I filled him in on the topic of conversation then asked for his input.
“You read scripture a lot, how do you manage those tedious books that are so difficult to read?”
He scratched his chin, looked down at his feet, and then laughed a little space-filler laugh.
“Well, you see,” he said, blushing a little bit, “Ever' time I set down to read my Bible, I say a prayer before I start. I just ask God to teach me a little something from what I’m reading. And every single time, he does.”
Ask and you will receive, so that your joy may be complete. John 16:24
My friend Traci is Catholic: Catholic by birth and by choice. She, her husband, and their third-grade daughter Audrey, live out their faith and participate fully in the life of their church. Because Traci and I are friends, and because faith is important to her, I was not surprised when her family accepted the invitation to attend my ordination as a Baptist minister held in the chapel of my home church.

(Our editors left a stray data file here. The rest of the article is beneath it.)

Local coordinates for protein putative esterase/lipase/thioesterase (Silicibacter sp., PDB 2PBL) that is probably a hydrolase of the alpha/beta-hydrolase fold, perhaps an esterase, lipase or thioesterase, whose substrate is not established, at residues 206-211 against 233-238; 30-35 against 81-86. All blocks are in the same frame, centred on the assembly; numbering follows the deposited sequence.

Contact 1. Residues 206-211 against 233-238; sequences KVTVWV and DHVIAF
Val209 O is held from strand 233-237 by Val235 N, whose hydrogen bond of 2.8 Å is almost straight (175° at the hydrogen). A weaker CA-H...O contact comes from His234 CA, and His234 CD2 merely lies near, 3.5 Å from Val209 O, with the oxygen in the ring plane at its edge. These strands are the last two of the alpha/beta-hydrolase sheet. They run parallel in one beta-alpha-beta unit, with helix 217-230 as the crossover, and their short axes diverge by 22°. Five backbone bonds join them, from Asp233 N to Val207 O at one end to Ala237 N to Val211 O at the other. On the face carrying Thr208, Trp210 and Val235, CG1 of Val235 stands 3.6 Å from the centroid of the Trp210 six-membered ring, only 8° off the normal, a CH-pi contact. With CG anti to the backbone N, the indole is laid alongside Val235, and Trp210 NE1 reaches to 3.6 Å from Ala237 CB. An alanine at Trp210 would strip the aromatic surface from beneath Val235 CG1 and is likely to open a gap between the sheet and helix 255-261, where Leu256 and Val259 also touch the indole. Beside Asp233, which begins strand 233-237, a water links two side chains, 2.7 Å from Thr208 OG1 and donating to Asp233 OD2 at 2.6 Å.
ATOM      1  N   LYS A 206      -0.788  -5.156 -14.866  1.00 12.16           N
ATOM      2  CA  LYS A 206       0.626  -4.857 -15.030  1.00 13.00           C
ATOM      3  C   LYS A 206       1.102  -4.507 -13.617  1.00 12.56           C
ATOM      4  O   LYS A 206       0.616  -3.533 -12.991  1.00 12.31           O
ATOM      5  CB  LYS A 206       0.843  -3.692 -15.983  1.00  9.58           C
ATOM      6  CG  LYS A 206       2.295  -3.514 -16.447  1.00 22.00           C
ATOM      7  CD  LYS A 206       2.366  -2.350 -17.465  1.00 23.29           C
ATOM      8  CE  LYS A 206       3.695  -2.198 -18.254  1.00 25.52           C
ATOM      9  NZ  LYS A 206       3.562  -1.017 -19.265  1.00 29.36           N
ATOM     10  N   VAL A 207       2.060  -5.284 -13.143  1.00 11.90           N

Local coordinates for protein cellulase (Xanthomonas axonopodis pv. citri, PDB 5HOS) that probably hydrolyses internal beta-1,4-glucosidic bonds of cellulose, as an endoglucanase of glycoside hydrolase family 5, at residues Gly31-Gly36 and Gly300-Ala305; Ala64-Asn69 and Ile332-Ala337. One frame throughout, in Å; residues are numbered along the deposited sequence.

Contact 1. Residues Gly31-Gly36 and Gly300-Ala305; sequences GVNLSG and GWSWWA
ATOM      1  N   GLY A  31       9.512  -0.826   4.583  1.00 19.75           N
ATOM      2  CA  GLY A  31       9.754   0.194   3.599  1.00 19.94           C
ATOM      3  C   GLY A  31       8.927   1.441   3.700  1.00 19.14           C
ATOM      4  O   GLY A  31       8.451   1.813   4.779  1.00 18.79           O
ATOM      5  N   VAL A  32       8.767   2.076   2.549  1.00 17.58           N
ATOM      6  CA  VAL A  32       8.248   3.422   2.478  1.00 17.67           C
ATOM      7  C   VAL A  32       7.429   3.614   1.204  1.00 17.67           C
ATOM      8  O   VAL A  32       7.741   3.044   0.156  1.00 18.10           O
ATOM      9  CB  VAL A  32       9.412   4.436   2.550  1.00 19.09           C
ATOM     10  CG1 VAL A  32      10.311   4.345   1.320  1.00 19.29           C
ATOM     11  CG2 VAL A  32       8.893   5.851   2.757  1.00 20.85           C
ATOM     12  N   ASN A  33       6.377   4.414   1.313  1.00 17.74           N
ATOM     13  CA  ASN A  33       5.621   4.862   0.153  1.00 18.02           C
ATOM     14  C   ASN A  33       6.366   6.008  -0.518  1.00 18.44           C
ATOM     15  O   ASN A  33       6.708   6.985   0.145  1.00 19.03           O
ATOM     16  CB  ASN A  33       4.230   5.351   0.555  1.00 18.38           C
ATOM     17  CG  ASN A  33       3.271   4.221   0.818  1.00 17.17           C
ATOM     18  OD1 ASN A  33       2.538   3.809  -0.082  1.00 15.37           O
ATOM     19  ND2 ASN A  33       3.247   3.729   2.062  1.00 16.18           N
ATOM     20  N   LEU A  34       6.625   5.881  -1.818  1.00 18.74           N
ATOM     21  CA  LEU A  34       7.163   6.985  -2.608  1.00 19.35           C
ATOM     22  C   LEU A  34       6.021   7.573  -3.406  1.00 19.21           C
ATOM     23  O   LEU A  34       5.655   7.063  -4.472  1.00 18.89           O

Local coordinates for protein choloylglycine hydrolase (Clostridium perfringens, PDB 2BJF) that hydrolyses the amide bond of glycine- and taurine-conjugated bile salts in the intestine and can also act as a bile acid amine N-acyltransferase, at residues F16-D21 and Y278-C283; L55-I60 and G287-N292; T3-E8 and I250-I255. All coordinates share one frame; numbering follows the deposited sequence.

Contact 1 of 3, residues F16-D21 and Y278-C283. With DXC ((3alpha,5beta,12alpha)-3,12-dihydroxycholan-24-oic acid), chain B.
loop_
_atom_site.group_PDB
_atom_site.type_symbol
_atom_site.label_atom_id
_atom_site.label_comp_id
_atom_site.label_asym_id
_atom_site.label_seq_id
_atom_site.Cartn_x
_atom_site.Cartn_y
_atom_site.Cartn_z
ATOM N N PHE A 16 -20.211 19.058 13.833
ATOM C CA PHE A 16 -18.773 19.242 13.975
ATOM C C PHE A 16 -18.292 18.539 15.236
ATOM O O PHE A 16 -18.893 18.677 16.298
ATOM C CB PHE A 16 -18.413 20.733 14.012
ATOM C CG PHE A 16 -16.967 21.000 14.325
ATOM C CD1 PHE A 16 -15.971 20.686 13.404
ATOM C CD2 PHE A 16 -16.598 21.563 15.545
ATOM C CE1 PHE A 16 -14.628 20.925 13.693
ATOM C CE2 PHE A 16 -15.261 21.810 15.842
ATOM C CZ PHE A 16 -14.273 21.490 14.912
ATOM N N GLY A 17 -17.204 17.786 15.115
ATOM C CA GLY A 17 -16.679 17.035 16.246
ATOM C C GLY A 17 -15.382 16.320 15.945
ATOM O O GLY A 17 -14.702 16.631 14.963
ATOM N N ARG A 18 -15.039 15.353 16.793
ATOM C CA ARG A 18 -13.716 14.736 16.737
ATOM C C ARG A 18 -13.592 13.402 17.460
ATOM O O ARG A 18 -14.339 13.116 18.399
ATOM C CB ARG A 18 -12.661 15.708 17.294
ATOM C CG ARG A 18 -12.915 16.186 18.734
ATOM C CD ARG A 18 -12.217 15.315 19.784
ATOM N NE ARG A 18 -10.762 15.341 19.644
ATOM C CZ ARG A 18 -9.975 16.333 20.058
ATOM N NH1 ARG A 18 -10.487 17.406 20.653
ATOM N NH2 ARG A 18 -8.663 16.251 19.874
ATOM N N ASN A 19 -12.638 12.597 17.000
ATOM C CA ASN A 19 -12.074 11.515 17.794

Audrey, dressed in her Sunday best and seated between her parents, looked around at the growing crowd in the chapel. “Whoa. Ms. Aileen surely knows a lot of people.”
Traci is an introvert who somehow wound up friends with me, an unbounded extrovert. She shook her head sadly, as if acknowledging a personality defect folk generally try not to mention. “You have no idea,” she told Audrey, “You have no idea.”
“So,” Audrey asked, making conversation, “Is this about how many people you had at yours?”
“My what?” Traci looked at her daughter, wondering what in the world she could mean.
“When you became a pastor.” Audrey figured, I suppose, that ordination was a rite of passage all moms went through, not unlike her own first communion.
“Audrey, women can’t become pastors in the Catholic church.”